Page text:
[pct-l] Permits 2017
moonbeams13 at gmail.com
Wed Sep 28 01:01:19 CDT 2016
Permits are required in Yosemite, but not necessarily PCT permits. You
could have had a wilderness permit specifically for that are issued by the
On Tue, Sep 27, 2016 at 11:44 PM, Richard Brinkman <richardb10 at live.com>
> In Yosemite, I was asked by a Ranger to show my PCT thru-hiker permit.
> Thank goodness I had it, albeit folded in a ziplock.
> Roadwalker, '15
> -----Original Message-----
> From: Pct-L [mailto:pct-l-bounces at backcountry.net] On Behalf Of Cody B
> Sent: Tuesday, September 27, 2016 3:39 PM
> To: Robert E. Riess
> Cc: PCT-L
> Subject: Re: [pct-l] Permits 2017
> The permit limits are in place to protect the fragile environments and
> ecosystems that the Pacific Crest Trail passes through from overuse by
> hikers. They are there for a very good reason and it is indeed backed by
> research on environmental impact. The first several hundred miles are
> particularly vulnerable as there are very limited water resources and many
> of them cannot support hundreds of hikers draining them in addition to
> supplying the necessary water for the native plants and animals.
> It is possible to hike the PCT legally without a long-distance permit
> published by the PCTA, but that does require seeking out each permit
> individually and doing the research on your own. The permit issued by the
> PCTA is actually a collection of permits by the National Parks Service,
> State Parks Systems, Forest Service, and others that allows you to pass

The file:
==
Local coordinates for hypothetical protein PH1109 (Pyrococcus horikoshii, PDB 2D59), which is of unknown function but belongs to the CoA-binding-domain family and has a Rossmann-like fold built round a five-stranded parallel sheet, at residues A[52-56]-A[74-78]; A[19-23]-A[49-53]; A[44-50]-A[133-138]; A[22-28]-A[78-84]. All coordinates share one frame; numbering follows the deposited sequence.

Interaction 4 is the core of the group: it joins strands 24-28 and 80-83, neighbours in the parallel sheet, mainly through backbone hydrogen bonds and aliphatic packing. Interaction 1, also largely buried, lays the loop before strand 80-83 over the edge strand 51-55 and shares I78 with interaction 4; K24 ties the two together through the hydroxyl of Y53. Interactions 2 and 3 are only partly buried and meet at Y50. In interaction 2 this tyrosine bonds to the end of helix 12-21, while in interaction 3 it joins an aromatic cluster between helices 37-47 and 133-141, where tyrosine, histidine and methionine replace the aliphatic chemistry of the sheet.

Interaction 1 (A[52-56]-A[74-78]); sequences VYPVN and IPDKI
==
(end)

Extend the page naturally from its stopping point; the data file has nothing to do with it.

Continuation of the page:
> through the entire trail corridor without seeking out each necessary permit
> individually. It is a service provided to us and there is a limit on that
> service so that the trail is still there, beautiful, and most importantly,
> usable for years to come.
> I saw a lot of disregard for permits on the trail this summer and it
> concerns me. People ranted about "the government trying to control their
> rights saying when they can or can't hike" (I would like to note that the
> PCTA is not a government organization) while not paying any regard to the
> reason those permits are there.
> PLEASE be conscientious about this. If we aim to be stewards of the
> environment and participate in LNT practices then paying mind to the permit
> system and the permit limits is extremely important. They are not there to
> limit us. They are there to protect us and the beauty we love to indulge
> ourselves in.
> On Tue, Sep 27, 2016 at 5:19 PM, Robert E. Riess <robert.riess at cox.net>
> > Congratulations to the Class of 2016, who were lucky enough to draw a
> > PCTA Long Distance Permit starting at the border, and who had no
> > ADZPCTKO to inspire and enlighten them. I am saddened by what I hope
> > is a temporary halt to the world-class hiking event which for 17 great
> > years gave so much to so many, provided by so few, and who did it so
> > very, very well. I am thankful for the opportunity to have partaken.
> > Certainly, a 2016 PCT through hike is an accomplishment of great pride
> > and satisfaction. Some were not so fortunate. Some from overseas
> > could not get a permit to conform with their travel arrangements and